In the descriptions below, a user who is setting up a present system device for a particular purpose may be called an application designer or simply a designer. Typically, the designer may be an engineer who works for an OEM and is using the present system to create a control for some equipment manufactured by the OEM. The wire sheet program that the designer creates may be called a “control program” or sometimes just a “program”.
The Niagara AX™ wire sheet program editing environment may be used to create a control program for the equipment. Blocks representing inputs, outputs, and behavior, may be drag-and-dropped onto it and then interconnected by dragging “wires” (lines) between them. That step may be represented by control program wire sheet 28 on the left in
Another task performed within Niagara AX™ may incorporate setting up configuration data 29 for non-programmable devices, such as burner control 12. The task may consist of a set of dialog boxes that present choices via drop-down lists, fill-in the blanks, checkboxes, and other techniques. The results may be one block of program data 31 that describe the control program and blocks of configuration data 29 for each of the safety modules, such as a burner control configuration 32 that contain the configuration settings. A support web site 33 may aid in obtaining the data.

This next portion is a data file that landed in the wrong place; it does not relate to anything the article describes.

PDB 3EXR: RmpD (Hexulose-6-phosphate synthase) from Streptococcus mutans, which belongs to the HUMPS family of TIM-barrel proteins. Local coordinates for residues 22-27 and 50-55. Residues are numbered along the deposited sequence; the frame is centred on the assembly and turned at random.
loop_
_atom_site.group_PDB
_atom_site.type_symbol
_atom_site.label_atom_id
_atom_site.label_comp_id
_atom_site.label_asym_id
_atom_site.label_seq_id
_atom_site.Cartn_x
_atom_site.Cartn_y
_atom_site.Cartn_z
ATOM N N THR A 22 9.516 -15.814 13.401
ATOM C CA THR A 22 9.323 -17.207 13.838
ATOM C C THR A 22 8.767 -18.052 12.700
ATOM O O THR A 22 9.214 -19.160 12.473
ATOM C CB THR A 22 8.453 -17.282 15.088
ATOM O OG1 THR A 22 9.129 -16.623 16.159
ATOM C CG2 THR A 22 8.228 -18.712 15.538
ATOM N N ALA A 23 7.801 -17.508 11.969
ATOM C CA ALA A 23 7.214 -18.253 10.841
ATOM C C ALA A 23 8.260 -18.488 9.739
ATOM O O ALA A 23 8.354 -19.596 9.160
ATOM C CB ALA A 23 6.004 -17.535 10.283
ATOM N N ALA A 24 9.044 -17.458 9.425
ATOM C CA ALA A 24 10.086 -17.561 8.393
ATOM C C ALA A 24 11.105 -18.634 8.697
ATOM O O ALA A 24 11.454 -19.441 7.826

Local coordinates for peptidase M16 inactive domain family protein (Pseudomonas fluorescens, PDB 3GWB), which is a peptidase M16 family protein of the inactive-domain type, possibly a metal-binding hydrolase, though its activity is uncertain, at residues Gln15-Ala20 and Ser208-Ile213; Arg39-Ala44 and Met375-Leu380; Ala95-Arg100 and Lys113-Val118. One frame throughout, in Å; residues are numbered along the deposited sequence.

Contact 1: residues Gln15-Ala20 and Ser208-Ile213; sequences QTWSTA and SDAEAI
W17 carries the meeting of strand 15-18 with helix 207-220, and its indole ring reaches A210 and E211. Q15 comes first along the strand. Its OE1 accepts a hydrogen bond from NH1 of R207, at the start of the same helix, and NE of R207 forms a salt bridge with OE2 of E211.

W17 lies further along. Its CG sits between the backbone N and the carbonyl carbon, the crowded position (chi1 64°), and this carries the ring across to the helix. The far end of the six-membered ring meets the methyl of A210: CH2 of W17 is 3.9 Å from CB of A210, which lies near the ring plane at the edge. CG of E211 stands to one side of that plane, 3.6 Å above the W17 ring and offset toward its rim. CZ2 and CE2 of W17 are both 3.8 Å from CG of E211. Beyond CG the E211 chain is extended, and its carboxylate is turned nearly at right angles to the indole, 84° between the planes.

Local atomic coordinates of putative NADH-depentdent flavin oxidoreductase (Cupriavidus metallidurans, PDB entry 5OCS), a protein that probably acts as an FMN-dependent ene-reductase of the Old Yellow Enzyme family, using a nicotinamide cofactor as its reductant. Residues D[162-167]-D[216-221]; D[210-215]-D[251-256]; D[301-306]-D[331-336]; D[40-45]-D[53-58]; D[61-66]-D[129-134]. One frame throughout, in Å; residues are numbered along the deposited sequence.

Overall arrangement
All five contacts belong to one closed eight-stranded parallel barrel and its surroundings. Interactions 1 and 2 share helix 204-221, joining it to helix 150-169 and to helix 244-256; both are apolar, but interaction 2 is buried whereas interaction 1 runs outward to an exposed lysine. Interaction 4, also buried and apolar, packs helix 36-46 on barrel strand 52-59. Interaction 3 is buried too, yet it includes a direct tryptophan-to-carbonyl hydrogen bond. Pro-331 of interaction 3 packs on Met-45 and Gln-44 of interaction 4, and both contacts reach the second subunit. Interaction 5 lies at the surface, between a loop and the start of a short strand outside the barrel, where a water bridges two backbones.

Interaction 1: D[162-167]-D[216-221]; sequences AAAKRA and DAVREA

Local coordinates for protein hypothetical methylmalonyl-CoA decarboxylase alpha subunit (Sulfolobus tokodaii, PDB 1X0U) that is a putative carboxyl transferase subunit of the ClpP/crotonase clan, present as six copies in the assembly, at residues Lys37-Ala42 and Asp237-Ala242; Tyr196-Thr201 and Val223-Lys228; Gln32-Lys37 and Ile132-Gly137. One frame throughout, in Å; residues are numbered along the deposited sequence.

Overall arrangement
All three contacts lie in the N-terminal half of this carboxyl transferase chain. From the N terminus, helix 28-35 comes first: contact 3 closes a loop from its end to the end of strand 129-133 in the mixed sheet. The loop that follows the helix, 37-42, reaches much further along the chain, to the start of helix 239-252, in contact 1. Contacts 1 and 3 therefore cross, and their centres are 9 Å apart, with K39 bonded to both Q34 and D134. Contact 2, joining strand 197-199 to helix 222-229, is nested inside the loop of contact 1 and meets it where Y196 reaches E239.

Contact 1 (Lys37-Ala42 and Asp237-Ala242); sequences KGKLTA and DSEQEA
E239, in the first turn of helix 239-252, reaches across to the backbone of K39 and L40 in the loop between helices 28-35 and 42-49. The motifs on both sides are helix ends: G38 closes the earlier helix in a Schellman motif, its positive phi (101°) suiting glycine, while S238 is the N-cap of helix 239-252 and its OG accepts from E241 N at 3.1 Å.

Other design-related actions may be noted.
Module data may go from block 34 to a block 38 where text may be translated at symbol 39, network visibility is set at symbol 41 and display pages may be created at symbol 42. Pages may be provided by a company to symbol 42. Results from symbols 34 and 38 may go to symbol 44 where they can be organized as folders and subfolders of files on a PC or SD card.
The text used by modules to label and describe parameters and their values may be translated into some other language at symbol 38. When this is done, the standard English language text may still be preserved and available as an option, for use by personnel that prefer English.
Simply using any module may create many network-visible inputs and outputs in a device. An application designer may create others via wire sheet programming. The network inputs and outputs (or “points”) may be filtered to make them hidden and remove them from visibility to the communication protocols. For example, of the hundreds of points that are available, a particular application designer may prefer to reveal only a dozen or so as items that represent the equipment and that are useful to the site where the equipment is installed. Also each point that is potentially writable may be set to a read-only condition, or a password to be applied, and/or range limits to be set. These choices may be made via a form that is available within Niagara AX, as part of creating a control program.